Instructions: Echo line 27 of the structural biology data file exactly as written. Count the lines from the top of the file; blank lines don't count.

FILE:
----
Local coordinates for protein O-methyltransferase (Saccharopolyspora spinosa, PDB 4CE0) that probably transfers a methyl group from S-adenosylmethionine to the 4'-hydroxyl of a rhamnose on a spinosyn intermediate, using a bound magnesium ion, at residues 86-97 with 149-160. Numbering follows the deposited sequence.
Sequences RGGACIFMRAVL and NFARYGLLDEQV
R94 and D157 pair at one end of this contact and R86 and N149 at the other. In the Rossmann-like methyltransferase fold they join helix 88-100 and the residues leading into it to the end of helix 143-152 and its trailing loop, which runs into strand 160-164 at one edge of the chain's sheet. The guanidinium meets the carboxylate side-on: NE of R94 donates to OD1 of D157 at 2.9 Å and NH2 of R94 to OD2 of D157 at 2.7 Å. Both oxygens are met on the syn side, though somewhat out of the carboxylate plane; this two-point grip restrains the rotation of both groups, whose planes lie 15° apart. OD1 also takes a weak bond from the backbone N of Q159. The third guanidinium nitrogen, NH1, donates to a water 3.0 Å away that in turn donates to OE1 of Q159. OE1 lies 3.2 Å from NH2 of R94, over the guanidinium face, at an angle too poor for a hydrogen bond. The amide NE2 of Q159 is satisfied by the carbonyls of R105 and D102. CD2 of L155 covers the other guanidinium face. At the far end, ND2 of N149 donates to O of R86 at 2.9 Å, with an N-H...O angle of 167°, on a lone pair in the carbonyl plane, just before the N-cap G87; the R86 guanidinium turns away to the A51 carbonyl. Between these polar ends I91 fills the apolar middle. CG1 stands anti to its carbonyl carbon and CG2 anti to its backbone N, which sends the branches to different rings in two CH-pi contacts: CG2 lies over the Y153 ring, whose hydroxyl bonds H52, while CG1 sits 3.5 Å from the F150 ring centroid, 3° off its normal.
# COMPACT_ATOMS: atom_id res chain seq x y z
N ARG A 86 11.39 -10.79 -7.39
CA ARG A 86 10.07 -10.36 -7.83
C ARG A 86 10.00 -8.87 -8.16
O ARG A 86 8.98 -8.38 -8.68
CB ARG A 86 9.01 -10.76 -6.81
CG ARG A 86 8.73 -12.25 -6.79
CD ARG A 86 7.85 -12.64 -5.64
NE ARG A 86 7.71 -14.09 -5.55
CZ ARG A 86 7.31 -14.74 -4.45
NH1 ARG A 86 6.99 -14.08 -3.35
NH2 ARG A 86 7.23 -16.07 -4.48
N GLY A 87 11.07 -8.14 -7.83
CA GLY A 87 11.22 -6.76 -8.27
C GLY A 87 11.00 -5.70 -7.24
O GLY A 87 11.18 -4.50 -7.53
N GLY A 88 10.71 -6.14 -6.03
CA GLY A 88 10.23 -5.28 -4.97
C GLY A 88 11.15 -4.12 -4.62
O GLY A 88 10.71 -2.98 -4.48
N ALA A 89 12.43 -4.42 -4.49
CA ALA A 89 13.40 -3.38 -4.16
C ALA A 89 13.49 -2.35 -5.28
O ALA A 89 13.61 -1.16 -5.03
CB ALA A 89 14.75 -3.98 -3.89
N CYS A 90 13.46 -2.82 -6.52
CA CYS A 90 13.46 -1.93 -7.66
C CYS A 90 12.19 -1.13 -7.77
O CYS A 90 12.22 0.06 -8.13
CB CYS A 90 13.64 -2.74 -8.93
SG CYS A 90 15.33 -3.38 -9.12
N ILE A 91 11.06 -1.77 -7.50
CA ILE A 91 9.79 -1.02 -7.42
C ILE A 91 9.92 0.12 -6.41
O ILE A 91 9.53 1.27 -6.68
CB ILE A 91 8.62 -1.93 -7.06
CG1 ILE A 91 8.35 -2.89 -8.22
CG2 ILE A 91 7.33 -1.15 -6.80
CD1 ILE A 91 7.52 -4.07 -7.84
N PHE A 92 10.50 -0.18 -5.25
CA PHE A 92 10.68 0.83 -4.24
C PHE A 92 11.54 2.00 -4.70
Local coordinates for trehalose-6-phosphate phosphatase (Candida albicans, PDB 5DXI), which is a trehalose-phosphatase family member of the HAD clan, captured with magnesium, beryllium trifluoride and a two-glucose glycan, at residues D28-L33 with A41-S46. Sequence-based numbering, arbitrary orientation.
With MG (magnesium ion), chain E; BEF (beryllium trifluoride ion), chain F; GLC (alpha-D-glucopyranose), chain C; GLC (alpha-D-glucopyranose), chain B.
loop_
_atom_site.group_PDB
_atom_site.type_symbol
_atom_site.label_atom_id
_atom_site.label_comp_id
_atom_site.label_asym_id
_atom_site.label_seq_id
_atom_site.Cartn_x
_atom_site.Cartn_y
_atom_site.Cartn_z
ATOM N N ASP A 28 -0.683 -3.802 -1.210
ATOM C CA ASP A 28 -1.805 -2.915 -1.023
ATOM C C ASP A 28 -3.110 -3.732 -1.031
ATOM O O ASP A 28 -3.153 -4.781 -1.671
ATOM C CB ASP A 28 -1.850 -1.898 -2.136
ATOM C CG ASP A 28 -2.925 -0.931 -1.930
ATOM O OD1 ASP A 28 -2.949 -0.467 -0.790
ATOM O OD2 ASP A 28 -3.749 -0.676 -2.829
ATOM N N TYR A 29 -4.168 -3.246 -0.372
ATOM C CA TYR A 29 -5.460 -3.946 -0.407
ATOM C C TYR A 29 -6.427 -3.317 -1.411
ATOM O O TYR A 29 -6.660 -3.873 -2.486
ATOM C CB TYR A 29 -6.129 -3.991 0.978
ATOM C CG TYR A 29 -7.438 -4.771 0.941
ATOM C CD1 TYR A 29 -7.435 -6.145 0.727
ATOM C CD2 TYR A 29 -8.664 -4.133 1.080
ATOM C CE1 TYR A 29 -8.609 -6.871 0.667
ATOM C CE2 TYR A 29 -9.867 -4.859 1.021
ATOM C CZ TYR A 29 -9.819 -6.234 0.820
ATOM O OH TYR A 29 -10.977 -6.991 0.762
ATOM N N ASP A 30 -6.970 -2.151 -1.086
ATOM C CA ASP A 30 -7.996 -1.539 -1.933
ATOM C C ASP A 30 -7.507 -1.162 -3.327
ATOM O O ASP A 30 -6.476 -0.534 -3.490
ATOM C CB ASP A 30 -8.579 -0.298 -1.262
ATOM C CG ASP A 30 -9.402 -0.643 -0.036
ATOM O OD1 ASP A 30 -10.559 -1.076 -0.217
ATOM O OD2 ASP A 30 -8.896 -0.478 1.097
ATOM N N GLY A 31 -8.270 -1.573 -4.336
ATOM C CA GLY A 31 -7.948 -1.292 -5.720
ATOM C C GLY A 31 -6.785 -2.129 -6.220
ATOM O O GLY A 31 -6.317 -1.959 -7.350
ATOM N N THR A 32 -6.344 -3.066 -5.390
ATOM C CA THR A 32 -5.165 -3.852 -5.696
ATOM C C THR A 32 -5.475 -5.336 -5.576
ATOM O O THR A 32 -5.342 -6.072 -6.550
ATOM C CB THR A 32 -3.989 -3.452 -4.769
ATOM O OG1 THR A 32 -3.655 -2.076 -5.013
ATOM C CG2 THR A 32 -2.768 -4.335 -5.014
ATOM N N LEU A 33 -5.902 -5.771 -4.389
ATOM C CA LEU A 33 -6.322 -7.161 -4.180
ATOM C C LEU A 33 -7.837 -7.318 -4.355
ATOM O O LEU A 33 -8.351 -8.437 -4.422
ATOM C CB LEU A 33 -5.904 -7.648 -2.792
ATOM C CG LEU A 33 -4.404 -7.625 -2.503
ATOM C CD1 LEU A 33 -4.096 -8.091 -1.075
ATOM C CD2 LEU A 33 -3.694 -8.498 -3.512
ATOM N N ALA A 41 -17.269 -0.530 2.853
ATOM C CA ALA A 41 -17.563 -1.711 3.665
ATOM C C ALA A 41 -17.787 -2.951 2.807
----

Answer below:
O ALA A 89 13.61 -1.16 -5.03